agree, running away is usually the best martial arts technigue accompanied with fast legs. You should go to hand combat only if you have no other options, including running as fast as you can. It may sound covardly, but it keeps you alive.

Carrying weapons is not an option in my country, so your best bet is to avoid situations. In my mind weapons are allso guite bad option, because it will allways end in other side in IC at hospital or graveyard. When people carry weapons they are more probable to use them.
Offcourse avoiding fire-arms does not work anymore in countries like america, where every hotshot-triggerhappy-idiot can get his/her hands on large caliber semi-automatic handguns legally. this will end in that every little click makes whole crowd draw guns. Best protection in these situations is to wear concealed bodyarmor all time and duck when you hear that click. helmet recommended.

Back to main issue: Hand-to-hand combat means close quarters, which means that your opponent probably gets at least couple hard hits on you before you get him down. no matter how good you are. Because unless you are *sshole and actively search for fight, first hits will be supprise attacks (if you are *sshole and actively search fight, it's right for you getting beaten up. you get what you order). After that you can use your nice moves to take attacker down, if attacker has not knocked you down before it.

You just can't stop trained unexpected attack from out-off-visual area in hand combat range, because you notice the attack when it hits you. those damn kung-fu inctict jobs don't work unless you notice possible attacker before and expect something might be coming. Which you can not do all day, because you would get nervous break down. So best martial arts tactigue is to look around yourself when moving and keep nice distance to anyone you don't trust. This way you hear, if attacker tries to close in.

Especially important awayding hits is in sit X where you have no hospitals to go to get yourself patched up after fight. If you broke your hand in handcombat now, it is not situation just visit to hospital and couple weeks off medical leave. Instead if you broke bone in sit-x it is most probably death sentence.

[edit on 5/4/08 by hopea]



posted on Apr, 5 2008 @ 12:52 PM
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My main issue with Oriental martial arts is that there is almost no emphasis on groundfighting. You may be able to kick like Chuck, but if you're on your back in half guard, what then? My Krav Maga classes are starting to emphasize Bad Things happening, like ending up on the ground with someone on top of you. You need to get out of that sort of stuff, which is why some BJJ and MMA stuff is good. However, if you specialize in ground fighting, what's gonna happen is while you're got the first guy on the ground and you're pounding away, his buddy is going to come by and bootf**k you in the head. Game over.

I like Krav Maga, I really do. It takes what it wants and leaves the rest. That said, I'd like to remind everyone that martial arts are something to be used in less-lethal situations (subduing drunks or valuable persons) or in absolute desperation. Remember Indy?

DE



posted on Apr, 5 2008 @ 04:17 PM
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I have no formal training, but since i was a kid, i always rolled with martial artists, of many disciplines. I do have a lot of exposure to TaeKwonDo and Ninjitsu, as well as a lot of other agility skills that contribute to self defense.

One thing I use is psychological intimidation in the form of a calm demeanor, i appear as if i'm relaxed, indifferent to my opponent's anger or motivation, and patiently await my opponent's first move.

A Sun Tzu put it, i calmly await my opponent to arrive on the battlefield and engage an enemy that rushes into battle. Most times i can deal with people who are just plain pissed off by awaiting their attack and using a subtle counter. I'll stay arms down, dodge a few blows, remain outwardly calm, let your opponent exhaust the initial rage, and tire out after a few attempts at contact. It's amazing how many people just expect someone to stand still and get hit.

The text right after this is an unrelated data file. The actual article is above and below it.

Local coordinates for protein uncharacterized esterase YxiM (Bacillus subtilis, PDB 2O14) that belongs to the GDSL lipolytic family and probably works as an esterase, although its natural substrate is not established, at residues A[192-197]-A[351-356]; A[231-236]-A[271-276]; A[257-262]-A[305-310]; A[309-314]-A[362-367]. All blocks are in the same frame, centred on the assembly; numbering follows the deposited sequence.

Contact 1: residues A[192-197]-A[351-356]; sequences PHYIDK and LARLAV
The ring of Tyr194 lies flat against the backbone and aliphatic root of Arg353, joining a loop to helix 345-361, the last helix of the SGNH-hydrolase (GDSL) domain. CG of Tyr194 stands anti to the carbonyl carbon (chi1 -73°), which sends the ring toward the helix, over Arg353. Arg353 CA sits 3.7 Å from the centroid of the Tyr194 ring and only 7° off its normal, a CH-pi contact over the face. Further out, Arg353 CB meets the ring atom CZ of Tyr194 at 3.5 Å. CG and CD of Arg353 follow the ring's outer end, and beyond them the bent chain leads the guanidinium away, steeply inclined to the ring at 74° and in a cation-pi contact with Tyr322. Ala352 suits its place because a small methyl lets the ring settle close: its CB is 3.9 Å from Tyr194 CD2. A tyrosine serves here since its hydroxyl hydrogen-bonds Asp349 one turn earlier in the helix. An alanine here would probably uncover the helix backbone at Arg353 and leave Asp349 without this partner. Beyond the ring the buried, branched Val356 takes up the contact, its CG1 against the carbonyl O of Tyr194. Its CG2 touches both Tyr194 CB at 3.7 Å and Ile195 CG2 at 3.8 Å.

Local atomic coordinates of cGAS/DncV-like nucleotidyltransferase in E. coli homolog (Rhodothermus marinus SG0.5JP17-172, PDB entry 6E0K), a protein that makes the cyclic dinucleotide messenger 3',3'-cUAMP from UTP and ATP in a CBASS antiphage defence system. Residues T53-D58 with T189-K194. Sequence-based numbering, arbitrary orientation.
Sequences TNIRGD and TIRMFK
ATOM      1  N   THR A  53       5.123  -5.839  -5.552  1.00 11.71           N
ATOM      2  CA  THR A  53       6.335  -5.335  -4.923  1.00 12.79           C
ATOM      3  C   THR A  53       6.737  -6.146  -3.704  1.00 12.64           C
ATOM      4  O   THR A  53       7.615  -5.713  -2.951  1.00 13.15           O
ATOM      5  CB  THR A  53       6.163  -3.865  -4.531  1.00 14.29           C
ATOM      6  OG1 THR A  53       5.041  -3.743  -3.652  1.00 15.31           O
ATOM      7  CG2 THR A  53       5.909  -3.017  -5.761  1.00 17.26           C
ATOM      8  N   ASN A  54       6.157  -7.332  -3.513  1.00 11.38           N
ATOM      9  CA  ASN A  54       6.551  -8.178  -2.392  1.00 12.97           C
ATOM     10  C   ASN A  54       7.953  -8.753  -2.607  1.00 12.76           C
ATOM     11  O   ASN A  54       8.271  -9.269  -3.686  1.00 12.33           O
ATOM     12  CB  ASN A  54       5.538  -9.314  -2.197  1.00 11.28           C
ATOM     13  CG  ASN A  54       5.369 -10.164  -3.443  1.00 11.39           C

Know your enemy. If you're up against an enemy that you KNOW can absorb a hit from, suck it up and remain completely indifferent to the attack. Let your opponent think he delivered a blow that would deal damage, and simply don't react in any outward way, regardless of the pain, just use your mind to numb the pain and act like you didn't even notice.

These kinds of things i find will turn anger into fear with people who don't know you're using psychological attacks and defenses. Just watch out, because for 10 times anger to fear makes an opponent quit, there's that one nutcase who will whip out his gat and commence to squeezing till it goes click.

I haven't had to use much in the way of any physical contact in many years because i learned to present myself in a way that makes me an unknown in battle, i remain calm, but i subtly let on to the raging inferno aside with very few softly spoken words as firm as granite.

I've worked extensively with animals in the past, stuff like monkeys, lions, tigers, gators and crocs, vipers and cobras (forest cobras are quick!) and many other animals that can be quick and dangerous, and i've found that learning how animals react and how to use instinctive reactions in untrianed opponents is the same as getting the cobra to strike at your hand you're using to bait it as you reach around and grab with your other hand. I've also watched how each animal wields it's natural defense, how a tiger uses powerful low sweeping blows , how a bear will raise up,m charge forward with descending body weight to bring down an opponent, or reptiles such as large monitors and other lizards (and gators/crocs) use tails as whips, some armed with razor sharp scales on the tail end.


I'm of the belief that a strong mind and solid tactics makes whatever technique you choose effective, Also, as stated before, rules only limit you, so many times i see someone get whooped because they followed the rules while the opponent simply acted in disregard of any rules.



posted on Apr, 5 2008 @ 04:44 PM
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reply to post by SneakySquirrel
 


Think that about the best combination!!...Jujitsu combined with discipline that teaches the use of kicking and punching techniques...but there must be practical exprience...what it feels like to fight...even just in a Dojo..to give you that edge in a survival situation!!